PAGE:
(Feb 1st) I hope it will not be long before there is some news from you from some of the islands you are to touch at— I shall like to hear your first impressions of tropical climates & that you are safe so far will be very pleasant to hear— I am surprised how little of an annoyance being cooped up in your little brig appears to be to you, dont take fire at my speaking of it in such terms but in spite of all your admiration at that lovely little vessel I cannot help feeling that it would be very difficult to get so completely rid of all one’s notions of comfort as to be reconciled to all the confinement & discomfort of being on board her. I think you must feel that it does you a great deal of good to be made not to mind things, & by the account you give of the ship’s company which Caroline shewed me it seems to have just the effect one should expect, of making the officers unselfish & good humoured Mr Langton was a midshipman for one year but did not like it— I am afraid you will certainly think less of him for being such a “shore going fellow”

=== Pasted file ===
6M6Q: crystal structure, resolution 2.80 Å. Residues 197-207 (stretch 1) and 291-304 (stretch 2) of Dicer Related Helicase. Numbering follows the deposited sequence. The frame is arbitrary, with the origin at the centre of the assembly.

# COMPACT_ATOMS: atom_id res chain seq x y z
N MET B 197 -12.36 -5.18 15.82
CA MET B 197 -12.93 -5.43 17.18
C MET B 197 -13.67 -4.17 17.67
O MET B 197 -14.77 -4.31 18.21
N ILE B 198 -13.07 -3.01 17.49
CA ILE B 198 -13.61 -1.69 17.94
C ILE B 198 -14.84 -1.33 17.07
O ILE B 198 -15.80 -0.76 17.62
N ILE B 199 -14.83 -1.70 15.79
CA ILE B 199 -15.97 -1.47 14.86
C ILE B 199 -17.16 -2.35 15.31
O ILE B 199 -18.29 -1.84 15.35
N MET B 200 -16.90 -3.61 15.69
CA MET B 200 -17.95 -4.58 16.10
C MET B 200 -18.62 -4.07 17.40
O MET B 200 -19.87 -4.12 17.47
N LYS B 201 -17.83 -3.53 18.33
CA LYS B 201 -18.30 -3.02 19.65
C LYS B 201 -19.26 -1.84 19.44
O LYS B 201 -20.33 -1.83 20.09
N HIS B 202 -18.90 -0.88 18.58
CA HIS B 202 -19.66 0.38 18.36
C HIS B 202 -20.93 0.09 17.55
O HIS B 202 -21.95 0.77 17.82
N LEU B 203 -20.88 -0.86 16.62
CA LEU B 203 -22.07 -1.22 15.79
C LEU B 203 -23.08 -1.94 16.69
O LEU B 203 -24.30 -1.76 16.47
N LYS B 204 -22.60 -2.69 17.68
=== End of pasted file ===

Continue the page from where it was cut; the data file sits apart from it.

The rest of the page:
It is pleasant to see Hensleigh & Fanny so happy as they seem—they find it much pleasanter than the hanging on state they were in so long. She received yesterday her first grand dinner party, & looked so elegantly dressed & received her company so gracefully that Hensleigh must have been proud of his wife. The lions of the party were two banished Poles, the Brahmin Ramohun Roy8 & Sydney Smith. The Judge & Georgina with whom I am staying have been very cordial to me & G is risen again very much with me. Goodbye my dear Charles I hope I shall soon hear some news of you from Shrewsbury— God bless you & bring you safe home again Believe me yr very affc | cousin Charlotte Wewd
Writes about Hensleigh Wedgwood’s marriage to Frances Mackintosh and her own engagement to Charles Langton. Also gives news of other relatives and friends.
Please cite as
Darwin Correspondence Project, “Letter no. 155,” accessed on 24 October 2016, http://www.darwinproject.ac.uk/DCP-LETT-155